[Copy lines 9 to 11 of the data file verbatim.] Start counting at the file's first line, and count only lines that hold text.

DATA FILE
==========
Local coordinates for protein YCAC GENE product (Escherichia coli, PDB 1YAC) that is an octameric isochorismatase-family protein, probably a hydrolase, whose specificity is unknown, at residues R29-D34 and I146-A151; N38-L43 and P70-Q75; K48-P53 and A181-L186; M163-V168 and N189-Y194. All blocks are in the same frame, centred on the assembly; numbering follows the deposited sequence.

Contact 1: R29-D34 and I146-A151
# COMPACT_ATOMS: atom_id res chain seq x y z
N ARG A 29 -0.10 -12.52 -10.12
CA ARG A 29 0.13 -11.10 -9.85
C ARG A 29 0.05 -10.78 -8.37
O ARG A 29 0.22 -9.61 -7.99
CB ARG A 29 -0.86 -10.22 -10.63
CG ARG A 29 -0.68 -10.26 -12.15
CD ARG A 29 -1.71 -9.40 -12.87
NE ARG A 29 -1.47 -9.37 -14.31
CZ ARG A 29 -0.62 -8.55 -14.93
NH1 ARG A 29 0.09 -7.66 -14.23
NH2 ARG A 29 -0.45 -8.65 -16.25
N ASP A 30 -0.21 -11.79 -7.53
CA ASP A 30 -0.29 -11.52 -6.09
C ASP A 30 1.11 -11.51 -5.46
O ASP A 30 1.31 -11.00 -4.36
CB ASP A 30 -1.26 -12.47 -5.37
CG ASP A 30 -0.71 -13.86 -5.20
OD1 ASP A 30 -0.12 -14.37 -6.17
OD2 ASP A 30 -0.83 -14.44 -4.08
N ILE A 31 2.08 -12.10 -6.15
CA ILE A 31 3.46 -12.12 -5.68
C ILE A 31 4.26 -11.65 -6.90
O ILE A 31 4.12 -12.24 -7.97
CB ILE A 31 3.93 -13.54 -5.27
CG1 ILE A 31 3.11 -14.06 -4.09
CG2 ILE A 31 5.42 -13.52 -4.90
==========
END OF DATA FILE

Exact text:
CG ARG A 29 -0.68 -10.26 -12.15
CD ARG A 29 -1.71 -9.40 -12.87
NE ARG A 29 -1.47 -9.37 -14.31